2 replies on “The Sir Walter Raleigh Statue and Why I Left the IBMA”

In your blog post here, you have managed to basically summarize my discontent, if not downright contempt for the state of things in the IBMA. I ceased being a member and attending the event too. I fail to understand why anyone wants to turn bluegrass music, as limited as it is, into a vehicle to wade into the political sphere with all of the other slanted media. I was told that I’m a bigot, misogynistic, xenophobic and homophobic by a young lady who truly knows NOTHING about me. All of this helped me conclude I’d be far better off to disentangle my life from social media. Best decision I’ve made.

But I wonder who will rise and lead the organization back out of the wilderness? If not people like you and I, then whom? Bottom line for me, I don’t have the time to save people from themselves.

Anyway, thanks for voicing my sentiments.

Liked by 1 person

Don, thanks for your comments! That means a lot to me, coming from a person of your stature in bluegrass music.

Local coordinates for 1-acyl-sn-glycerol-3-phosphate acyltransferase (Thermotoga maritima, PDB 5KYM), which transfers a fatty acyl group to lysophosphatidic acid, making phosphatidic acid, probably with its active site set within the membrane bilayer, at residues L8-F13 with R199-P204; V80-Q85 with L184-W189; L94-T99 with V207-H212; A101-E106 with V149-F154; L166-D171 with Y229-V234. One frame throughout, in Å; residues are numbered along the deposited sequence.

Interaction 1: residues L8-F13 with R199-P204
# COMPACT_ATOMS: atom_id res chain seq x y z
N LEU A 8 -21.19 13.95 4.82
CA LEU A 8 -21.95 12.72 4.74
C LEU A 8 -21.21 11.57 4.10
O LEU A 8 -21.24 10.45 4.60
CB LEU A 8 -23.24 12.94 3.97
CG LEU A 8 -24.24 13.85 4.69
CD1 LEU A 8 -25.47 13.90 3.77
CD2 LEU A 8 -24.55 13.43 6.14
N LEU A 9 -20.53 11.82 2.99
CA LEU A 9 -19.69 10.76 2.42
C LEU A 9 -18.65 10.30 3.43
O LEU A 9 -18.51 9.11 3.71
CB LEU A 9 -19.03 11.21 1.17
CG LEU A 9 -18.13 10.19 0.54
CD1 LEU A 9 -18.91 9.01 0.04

The problem seems to be that there’s a very small yet very noisy contingent in every non-political association that strives to make it political. This is what has happened here. The problem is that the silent majority is allowing it to happen. They don’t have to be vocal about it, but dropping out of membership is a good silent way to say that one doesn’t approve of the direction the association is going.

Bluegrass fans are all encompassing, from staunch conservatives to hardcore liberals. The music was the way that we all could keep our political views to ourselves and enjoy the jamming and clogging. The most political we should ever be is to argue about ideas like “Is it bluegrass if it doesn’t have a banjo?” or ” Upright vs. electric bass?”. Those are friendly arguments around the campfire, yet we all go back to jamming and enjoying the friendships.

Hopefully, some more will see the light and strive to make the IBMA go back to being non-political. Until then, I hope to see you out on the road again when this pandemic stuff is cleared up. And hopefully we can pick a tune or two together. Be safe!

Mitch/Matt